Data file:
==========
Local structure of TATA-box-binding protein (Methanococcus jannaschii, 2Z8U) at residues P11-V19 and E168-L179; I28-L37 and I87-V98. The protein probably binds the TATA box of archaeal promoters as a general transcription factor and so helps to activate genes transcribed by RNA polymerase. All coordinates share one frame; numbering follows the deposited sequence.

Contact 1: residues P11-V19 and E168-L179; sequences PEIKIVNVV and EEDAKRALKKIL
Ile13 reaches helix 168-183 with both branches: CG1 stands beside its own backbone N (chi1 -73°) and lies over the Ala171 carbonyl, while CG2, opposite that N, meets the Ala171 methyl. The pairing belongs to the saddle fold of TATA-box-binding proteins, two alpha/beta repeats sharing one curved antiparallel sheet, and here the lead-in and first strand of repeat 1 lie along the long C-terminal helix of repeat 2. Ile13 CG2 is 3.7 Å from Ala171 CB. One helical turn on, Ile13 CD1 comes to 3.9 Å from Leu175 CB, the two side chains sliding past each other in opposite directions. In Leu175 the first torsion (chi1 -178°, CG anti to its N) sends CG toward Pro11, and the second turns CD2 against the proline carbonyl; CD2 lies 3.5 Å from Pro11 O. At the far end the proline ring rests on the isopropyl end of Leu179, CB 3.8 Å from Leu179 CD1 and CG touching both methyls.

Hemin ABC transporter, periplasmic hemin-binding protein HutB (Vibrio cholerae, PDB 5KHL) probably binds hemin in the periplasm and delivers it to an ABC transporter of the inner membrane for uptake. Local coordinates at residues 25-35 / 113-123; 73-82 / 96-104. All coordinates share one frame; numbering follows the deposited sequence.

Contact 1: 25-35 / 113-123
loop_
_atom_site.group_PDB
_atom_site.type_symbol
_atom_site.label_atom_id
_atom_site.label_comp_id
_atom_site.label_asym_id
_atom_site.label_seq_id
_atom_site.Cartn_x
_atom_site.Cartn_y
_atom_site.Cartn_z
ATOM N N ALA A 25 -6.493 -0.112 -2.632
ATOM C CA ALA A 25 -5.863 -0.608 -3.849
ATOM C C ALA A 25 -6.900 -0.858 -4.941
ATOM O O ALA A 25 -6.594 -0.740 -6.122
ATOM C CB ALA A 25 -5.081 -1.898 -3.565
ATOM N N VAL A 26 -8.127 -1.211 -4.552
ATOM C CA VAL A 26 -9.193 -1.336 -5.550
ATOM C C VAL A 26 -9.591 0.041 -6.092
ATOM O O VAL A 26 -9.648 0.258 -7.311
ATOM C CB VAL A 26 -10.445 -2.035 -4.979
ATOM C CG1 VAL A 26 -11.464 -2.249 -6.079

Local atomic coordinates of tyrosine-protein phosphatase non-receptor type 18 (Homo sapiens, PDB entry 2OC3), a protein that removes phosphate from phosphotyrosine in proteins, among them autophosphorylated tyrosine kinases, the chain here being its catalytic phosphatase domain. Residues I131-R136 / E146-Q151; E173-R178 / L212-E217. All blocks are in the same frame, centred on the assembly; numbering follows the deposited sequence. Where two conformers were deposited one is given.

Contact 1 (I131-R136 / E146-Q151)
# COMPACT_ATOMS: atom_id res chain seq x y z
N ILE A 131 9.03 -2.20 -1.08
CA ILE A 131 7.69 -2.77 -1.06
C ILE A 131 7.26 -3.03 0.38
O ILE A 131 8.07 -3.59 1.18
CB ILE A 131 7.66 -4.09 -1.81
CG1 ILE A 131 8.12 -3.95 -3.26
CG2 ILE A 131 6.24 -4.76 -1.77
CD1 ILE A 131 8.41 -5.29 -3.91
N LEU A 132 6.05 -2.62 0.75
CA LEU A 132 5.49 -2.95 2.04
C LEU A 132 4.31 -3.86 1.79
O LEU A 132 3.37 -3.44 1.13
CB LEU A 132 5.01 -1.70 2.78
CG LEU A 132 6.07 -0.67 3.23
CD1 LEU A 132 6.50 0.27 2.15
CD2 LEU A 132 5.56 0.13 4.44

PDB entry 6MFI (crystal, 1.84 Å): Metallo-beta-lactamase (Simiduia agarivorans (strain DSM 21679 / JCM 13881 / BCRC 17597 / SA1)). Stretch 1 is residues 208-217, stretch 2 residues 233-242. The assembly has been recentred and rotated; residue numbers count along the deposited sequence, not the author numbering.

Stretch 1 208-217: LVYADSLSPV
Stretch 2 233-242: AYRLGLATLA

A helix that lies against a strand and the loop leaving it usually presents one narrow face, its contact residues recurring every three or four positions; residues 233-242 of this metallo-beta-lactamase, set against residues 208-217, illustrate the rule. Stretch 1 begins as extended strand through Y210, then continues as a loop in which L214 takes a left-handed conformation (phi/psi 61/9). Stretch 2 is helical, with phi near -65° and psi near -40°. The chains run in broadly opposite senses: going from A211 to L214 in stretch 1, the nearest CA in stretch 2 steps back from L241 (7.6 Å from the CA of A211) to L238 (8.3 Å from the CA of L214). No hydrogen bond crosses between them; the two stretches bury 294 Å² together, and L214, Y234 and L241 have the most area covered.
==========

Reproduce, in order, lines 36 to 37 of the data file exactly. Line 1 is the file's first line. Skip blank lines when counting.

CG2 ILE A 131 6.24 -4.76 -1.77
CD1 ILE A 131 8.41 -5.29 -3.91